Our educational offerings build your knowledge and skills in critical clinical informatics topics. Log in anytime, anywhere to access these expert-authored online programs.
- View all of the for-credit and non-credit informatics educational offerings.
- Read our Informatics Competency Model For Pathologists to compare your knowledge and skills against those demonstrating proficiency in this discipline.
- The Clinical Informatics Resource Guide, the newest volume in the CAP's resource guide collection, is a compilation of recent informatics resources in one convenient package. This guide, updated in 2018, is available in electronic and print formats.
- Empowering Pathology in the Era of the Electronic Health Record is a special section published in Archives of Pathology & Laboratory Medicine, March 2015. The following five articles, commissioned by the Informatics Committee (formerly DIHIT), review key elements of managing a laboratory information system within the electronic health record. Various issues are discussed such as data exchange, order entry, result reporting, interfaces, and the role of the laboratory medical director.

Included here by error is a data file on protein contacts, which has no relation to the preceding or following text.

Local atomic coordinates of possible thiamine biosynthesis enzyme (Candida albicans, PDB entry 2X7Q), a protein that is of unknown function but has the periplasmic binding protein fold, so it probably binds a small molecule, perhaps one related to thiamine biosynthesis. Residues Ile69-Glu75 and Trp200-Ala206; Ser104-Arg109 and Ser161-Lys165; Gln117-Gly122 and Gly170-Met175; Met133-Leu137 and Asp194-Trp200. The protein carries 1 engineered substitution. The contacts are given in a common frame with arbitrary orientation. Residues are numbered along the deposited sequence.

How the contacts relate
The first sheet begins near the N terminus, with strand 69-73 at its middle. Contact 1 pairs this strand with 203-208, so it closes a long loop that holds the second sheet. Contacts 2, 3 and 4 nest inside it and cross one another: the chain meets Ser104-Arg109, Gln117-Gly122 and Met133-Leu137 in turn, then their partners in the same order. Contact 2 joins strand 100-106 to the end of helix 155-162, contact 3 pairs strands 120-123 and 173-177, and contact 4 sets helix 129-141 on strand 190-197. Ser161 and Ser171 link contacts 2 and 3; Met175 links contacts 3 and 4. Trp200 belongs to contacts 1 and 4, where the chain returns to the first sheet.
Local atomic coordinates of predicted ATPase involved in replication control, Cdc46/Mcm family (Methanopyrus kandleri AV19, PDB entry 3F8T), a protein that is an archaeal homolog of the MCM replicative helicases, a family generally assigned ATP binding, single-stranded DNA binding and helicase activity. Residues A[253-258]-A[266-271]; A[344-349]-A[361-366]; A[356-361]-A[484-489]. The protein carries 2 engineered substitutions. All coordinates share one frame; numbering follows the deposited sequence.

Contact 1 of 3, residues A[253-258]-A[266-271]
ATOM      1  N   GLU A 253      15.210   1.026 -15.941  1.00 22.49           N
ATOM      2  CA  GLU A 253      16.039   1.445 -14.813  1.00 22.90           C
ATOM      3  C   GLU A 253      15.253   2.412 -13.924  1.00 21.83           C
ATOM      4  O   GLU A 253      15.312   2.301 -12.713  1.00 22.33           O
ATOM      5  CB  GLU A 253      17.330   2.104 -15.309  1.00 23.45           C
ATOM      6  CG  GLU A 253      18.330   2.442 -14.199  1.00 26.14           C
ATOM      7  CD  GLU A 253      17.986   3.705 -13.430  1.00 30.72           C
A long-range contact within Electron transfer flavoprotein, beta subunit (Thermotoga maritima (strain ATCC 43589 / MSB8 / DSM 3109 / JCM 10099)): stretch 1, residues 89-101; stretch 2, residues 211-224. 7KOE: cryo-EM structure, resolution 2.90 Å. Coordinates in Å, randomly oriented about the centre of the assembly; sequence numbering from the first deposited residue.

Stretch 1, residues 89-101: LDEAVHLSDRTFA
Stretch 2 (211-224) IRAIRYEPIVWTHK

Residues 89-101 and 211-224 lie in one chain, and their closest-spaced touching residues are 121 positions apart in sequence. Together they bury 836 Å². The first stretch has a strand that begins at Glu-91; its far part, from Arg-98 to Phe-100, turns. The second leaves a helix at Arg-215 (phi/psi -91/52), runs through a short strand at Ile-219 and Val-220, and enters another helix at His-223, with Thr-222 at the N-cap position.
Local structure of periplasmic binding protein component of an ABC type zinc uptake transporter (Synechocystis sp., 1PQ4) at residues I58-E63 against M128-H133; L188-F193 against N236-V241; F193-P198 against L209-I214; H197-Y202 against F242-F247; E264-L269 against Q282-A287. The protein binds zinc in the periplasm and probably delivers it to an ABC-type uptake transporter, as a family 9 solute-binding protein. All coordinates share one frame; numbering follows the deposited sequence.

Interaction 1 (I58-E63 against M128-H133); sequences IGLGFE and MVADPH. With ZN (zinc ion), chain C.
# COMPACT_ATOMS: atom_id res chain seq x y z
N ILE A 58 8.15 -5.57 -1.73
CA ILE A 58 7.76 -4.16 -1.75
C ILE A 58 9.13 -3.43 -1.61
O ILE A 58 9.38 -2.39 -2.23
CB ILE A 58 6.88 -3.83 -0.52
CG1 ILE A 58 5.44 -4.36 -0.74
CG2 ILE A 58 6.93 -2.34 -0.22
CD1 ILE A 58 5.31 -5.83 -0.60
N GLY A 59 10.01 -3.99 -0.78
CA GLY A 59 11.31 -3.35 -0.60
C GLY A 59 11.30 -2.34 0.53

- Pathologists' Place in the Electronic Health Record Landscape
- Stand-alone Laboratory Information Systems Versus Laboratory Modules Incorporated in the Electronic Health Record
- Management of Laboratory Data and Information Exchange in the Electronic Health Record
- Accreditation and Regulatory Implications of Electronic Health Records for Laboratory Reporting
- Pathologists as Stewards of Laboratory Information